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Troup County Board of Commissioners closes dining rooms in the county, closes other businesses

The Troup County Board of Commissioners have followed in the footsteps of the LaGrange City Council and has shut down dine-in services of restaurants in the county.

The commission amended its state of the emergency ordinance passed on March 17 to allow for additional conditions.

Restaurants in the county can still offer take-out and delivery services.

The ordinance says patrons, employees and contractors of the eating establishments must maintain at least six feet of distance between themselves. Additionally, if a restaurant is licensed to sell beer and wine for on-premises consumption, they are allowed to sell unopened beer in cans or bottles or wine for take-out during the emergency.

The county also closed several businesses, including gyms, fitness centers, indoor amusement facilities, bowling alleys, pool halls, theaters, massage parlors, nail salons, barbershops, hair salons and tattoo parlors.

The ordinance does allow grocery stores and pharmacies to remain open during the emergency, but they must post signage on their doors informing consumers to maintain at least six feet of personal distance between themselves and others as much as possible.

The closing of dining room services and the closure of such businesses will be effective at 5 p.m. on Thursday, March 26.

“The community has the right to protect itself against an epidemic of disease which threatens the safety of its members,” Troup County’s County Attorney Jerry Willis said.

The state of emergency will be in place for 45 days from March 17, according to the ordinance. However, the commissioners reserve the right to lift the directive at any time if conditions improve, and it no longer sees the need for it.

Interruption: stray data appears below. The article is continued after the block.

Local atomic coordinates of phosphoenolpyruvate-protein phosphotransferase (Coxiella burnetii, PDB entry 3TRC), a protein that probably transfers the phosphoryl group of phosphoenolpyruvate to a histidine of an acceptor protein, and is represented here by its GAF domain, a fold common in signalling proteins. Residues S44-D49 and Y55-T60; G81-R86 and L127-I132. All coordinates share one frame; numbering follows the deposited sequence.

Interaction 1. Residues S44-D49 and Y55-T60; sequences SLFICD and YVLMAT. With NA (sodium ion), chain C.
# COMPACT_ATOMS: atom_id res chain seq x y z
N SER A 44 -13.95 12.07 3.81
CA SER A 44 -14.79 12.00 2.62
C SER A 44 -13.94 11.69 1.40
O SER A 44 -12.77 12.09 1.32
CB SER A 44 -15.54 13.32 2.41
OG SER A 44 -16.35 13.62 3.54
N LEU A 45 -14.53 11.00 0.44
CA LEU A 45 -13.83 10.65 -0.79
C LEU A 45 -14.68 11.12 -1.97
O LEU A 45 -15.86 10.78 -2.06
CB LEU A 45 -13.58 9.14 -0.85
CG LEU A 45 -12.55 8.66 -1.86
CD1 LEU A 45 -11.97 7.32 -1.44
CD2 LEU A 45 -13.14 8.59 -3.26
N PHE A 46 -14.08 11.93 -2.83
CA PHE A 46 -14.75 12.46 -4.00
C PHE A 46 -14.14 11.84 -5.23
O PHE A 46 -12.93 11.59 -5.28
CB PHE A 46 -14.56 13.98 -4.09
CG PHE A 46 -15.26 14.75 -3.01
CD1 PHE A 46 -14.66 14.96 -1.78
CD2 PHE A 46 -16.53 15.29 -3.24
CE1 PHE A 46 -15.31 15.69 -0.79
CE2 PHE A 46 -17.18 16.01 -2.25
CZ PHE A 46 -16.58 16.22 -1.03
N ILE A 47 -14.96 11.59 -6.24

The ordinance also reads that public gatherings on county property of 10 or more people throughout the duration of the state of emergency are prohibited. County-owned property includes any park, public square, public place or playground and recreational area.

“Nothing herein shall prohibit individuals or families from using sidewalks or designated pedestrian areas of parks for walking for the use of exercise if they are not participating in an organized gathering,” Willis read from the ordinance.

The ordinance also allows County Manager Eric Mosley to determine what county services are required or discretionary. He also has the right to review and make changes throughout the duration of the emergency. The ordinance allows Mosley to assign employees to required or discretionary services and use his discretion to allow employees to work remotely. Mosley also now has the power to suspend temporary services, and direct employees not to work until the emergency is over or until redirected.

The ordinance also allows the manager to contract for expend non-budgeted items he deems necessary to satisfy the needs of the county throughout the emergency. He will be allowed to expend funds from the reserves of the county to make such purchases. However, he will have to report the expenditures to the county board.

In the ordinance, public safety, public works, health care and building permits are considered essential, but more could be added at Mosley’s direction.

Commissioner Morris Jones said these measures enacted by the board lets the people know the board is taking this matter serious.

“This is really a war against an invisible enemy out there,” he said. “We all need to take this very serious. And this is why this commission board is taking this seriously.”

Chairman Patrick Crews said similar measures are being taken by cities and counties across the state, including Troup County.

“We wanted to make sure that we as the leadership of the community all spoke in one voice, and so please understand that all our governments are working together very closely to make sure that we protect the citizens of Troup County,” he said.

Crews said the county rescind the state of emergency ordinance or modify it again if given the green light from health professionals.

“As soon as we’re given the all-clear that it’s in our best interest as leaders, and for the citizens of our community, we will work very quickly to remove this as conditions warrant it,” he said.